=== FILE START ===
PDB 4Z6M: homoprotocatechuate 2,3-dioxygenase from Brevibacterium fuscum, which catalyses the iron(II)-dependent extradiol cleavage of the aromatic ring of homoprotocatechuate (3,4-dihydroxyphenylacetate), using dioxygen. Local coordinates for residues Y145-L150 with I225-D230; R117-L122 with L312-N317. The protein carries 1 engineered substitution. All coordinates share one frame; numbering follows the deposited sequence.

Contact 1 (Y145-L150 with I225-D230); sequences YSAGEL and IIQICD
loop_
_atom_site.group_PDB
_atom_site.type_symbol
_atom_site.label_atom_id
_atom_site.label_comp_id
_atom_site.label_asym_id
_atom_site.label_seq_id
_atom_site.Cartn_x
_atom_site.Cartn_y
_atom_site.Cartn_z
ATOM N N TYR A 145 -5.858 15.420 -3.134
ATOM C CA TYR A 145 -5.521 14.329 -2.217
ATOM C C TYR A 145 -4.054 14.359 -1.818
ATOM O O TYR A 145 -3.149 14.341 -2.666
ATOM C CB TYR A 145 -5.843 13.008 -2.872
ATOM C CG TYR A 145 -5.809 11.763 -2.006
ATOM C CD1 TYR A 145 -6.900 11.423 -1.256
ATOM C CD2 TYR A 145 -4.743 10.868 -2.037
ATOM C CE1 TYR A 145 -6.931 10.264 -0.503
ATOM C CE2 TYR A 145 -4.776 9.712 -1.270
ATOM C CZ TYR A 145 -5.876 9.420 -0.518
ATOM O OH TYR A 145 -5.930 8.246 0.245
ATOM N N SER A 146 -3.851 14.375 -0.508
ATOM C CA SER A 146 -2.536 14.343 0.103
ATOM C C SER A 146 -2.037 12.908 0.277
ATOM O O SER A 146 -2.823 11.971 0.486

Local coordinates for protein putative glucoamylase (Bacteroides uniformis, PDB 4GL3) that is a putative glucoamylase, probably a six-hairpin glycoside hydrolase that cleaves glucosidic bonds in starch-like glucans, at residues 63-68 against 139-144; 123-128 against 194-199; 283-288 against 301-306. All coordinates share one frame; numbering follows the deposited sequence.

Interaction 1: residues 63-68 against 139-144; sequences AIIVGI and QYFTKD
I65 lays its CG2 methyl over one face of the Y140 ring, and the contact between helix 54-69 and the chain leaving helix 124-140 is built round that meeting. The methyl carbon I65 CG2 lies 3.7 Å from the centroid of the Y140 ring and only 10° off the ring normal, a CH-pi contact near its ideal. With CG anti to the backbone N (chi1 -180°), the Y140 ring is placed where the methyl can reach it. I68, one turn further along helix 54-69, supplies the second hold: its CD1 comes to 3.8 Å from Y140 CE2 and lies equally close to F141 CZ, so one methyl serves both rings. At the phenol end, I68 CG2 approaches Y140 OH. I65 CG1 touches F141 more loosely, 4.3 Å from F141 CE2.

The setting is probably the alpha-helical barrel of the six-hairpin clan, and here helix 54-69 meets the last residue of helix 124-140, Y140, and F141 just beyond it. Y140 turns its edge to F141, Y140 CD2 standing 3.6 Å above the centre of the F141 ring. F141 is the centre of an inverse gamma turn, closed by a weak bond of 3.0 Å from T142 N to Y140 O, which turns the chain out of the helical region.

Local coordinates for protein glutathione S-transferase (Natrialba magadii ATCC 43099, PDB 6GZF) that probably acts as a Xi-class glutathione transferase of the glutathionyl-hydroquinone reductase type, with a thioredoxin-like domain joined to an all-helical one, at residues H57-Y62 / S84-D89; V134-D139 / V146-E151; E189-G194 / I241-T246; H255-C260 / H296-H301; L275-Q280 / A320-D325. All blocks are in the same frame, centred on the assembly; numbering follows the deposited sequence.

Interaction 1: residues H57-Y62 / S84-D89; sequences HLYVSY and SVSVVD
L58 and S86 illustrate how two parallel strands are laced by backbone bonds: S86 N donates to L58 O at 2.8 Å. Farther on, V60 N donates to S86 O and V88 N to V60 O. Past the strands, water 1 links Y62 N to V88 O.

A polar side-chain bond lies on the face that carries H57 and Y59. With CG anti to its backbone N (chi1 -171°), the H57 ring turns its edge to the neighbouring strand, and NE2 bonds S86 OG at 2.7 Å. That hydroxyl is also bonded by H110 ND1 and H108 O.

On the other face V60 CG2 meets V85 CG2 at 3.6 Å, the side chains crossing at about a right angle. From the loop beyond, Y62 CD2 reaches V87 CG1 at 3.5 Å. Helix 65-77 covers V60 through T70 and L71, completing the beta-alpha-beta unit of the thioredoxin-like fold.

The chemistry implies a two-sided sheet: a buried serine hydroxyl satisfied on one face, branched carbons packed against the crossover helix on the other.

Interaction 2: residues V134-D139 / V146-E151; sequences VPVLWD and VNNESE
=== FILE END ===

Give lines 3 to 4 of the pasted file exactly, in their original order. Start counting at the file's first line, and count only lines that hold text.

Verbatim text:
loop_
_atom_site.group_PDB